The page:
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San Juan Badlands - The Art of the Possible
By Michael Ritchie
“The Art of the Possible” is a recent expression of that well-known axiom “think globally, act locally.” On the national level, political posturing and gridlock have halted any real solutions to America’s diverse problems. Understandably, many of us have transcended despair and graduated to numbness.
Achieving Special Recreation Management Area (SRMA) designation for the five BLM-administered badlands west of Cuba is a very doable first step and quantum leap in this state where public lands are used primarily for short-term exploitation such as oil & gas development, mining, off-road vehicles and woodcutting. We can score a real victory for New Mexico’s natural heritage while keeping our eyes on the greater goal of encouraging the BLM to adopt long-range, sustainable management practices for all our public lands.
The Rio Grande Chapter first addressed the issue of the five Cuba-area badlands’ conservation in June 2009. These considerable scenic, ecological and recreational resources were virtually unknown, even to the BLM Rio Puerco Field Office that manages them. I took 10 Field Office staffers, including Manager Tom Gow, on a Sierra Club-sponsored hike to Ceja Pelon’s petrified forests in September 2009 with immediate positive response. This hike coincided with the office’s 20-year Resource Management Plan Review process.
The Rio Puerco Field Office will begin a 90-day Public Comment period for its new Resource Management Plan (RMP) as soon as it is published (currently scheduled for March 1) We recommend choosing Special Recreation Management Area (SRMA) status for the five Cuba-area badlands, including much-needed extra funding for enhanced protection. SRMA status will support the BLM’s efforts to stop the illegal wood-cutting in this area. The BLM’s own recent study shows that a mind-boggling 1,200 live, old-growth junipers have been cut this past year within the Rio Puerco Field Office’s jurisdiction. Two of the badlands, Cejita Blanca and Ceja Pelon, have been tragically affected.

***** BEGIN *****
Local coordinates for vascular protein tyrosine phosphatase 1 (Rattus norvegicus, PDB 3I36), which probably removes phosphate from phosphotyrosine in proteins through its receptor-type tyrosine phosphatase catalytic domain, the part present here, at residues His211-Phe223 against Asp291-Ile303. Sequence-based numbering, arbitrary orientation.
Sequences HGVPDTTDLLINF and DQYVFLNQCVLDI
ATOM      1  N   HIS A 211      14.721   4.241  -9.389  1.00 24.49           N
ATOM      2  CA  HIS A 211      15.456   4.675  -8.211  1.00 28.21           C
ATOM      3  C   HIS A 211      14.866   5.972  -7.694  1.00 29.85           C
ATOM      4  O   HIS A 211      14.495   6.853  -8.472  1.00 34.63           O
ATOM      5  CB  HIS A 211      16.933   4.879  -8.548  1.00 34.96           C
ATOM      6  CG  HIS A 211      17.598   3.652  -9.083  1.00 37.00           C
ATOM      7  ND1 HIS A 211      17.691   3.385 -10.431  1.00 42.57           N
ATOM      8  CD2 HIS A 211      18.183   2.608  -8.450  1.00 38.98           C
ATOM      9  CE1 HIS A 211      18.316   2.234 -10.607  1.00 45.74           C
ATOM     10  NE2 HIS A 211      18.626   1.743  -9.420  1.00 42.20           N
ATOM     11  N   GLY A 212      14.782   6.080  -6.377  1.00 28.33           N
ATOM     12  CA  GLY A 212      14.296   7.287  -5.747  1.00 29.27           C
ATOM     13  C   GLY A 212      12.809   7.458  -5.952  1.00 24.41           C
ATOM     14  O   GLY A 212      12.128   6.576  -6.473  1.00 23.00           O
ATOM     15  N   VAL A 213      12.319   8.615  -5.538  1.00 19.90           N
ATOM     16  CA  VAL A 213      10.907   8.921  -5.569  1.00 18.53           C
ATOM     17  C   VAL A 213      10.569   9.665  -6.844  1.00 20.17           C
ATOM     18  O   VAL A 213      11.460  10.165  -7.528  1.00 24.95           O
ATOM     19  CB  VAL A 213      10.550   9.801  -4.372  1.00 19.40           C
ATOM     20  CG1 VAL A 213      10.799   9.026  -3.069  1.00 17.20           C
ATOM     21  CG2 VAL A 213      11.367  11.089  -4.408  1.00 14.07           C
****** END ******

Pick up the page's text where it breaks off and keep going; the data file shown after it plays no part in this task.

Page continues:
Tourism is New Mexico’s second-largest economic activity. Managed properly, it is environmentally sustainable. The potential economic and cultural benefits from five well-protected recreation areas west of Cuba are significant, not only for local residents but for the whole state.
When the RMP comes in, the Chapter and its allies will critique it and create a series of bullet points to make it easy for members to send comments in favor of SRMA designation and related issues. Just think, in these turbulent, frustrating times, a half hour will make a lifetime’s difference. There are likely to be public meetings scheduled, which we urge you to attend. If interested, please send your e-mail address to firstname.lastname@example.org and Norma McCallan, email@example.com, for future alerts.
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